In a recent Healthcare IT News article, they wrote about a KLAS research study that found that the speech recognition market is ready to grow. Here’s a small portion of the article:
Providers report a demonstrable return on their speech recognition dollars, according to a new report from KLAS. Participants of the study indicated benefits of speech recognition such as staff reductions, improved report turnaround times and increased physician satisfaction.
“The speech recognition market is ripe for healthy growth,” said Ben Brown, author of the report. “Currently, less than one in four hospitals use the technology, however, in light of meaningful use and the benefits providers point out in this study, we expect it will assume a more prominent place in the role of clinical documentation.”
It seems like a bit of journalistic spin to say that speech recognition provides a “demonstrable return.” My personal experience tells me that users either love or hate speech recognition. The article does aptly state that it requires some up front investment to learn voice recognition and access the long term benefits that voice recognition provides.
The other obvious part of the report is that Dragon still dominates the voice recognition landscape. I recently also got an email from Eric Fishman of EMR Consultant, EHR Scope, EHR TV, etc fame (and also an advertiser on this site) about a new voice recognition, dictation and transcription software they’re distributing called Frisbee.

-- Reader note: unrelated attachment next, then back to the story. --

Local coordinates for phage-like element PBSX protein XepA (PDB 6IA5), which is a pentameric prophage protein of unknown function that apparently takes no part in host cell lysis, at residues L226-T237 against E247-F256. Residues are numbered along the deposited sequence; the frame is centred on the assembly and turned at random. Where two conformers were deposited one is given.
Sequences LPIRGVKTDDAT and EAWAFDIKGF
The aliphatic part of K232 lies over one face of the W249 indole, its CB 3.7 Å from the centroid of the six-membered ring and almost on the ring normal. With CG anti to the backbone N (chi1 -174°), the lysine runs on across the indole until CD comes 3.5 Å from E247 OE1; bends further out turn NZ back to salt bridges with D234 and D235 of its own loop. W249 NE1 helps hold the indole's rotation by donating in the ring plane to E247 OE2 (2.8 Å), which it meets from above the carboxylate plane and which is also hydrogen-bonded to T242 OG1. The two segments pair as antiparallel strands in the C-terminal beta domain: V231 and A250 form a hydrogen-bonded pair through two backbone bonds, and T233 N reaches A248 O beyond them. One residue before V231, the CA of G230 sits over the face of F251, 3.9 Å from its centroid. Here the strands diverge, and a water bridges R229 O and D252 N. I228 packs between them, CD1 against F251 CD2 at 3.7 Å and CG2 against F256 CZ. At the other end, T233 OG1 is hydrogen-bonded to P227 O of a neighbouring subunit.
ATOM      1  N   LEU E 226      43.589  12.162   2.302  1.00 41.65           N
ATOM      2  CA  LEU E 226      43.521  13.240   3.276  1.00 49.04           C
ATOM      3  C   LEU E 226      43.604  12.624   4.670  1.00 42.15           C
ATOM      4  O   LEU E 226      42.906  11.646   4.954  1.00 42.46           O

I could see this type of software providing the platform for the future of the transcriptionist. Neil Versel recently posted the news that the Medical Transcription Industry Association (MTIA) will be changing their name to the Clinical Documentation Industry Association. No doubt transcription companies are looking at ways to survive. One of those ways will be for the transcriptionist to go beyond just transcribing to assisting with the clinical documentation (including the complicated ICD-10). Seems like Frisbee’s voice recognition into the EMR with the Frisbee routing capabilities for doctors approval and sign off could be an interesting workflow.
I’m not quite as bullish on voice recognition as the report linked above, but there’s no doubt that voice recognition will continue to play a role in healthcare. Especially as it continues to improve its recognition ability and becomes integrated with mobile devices.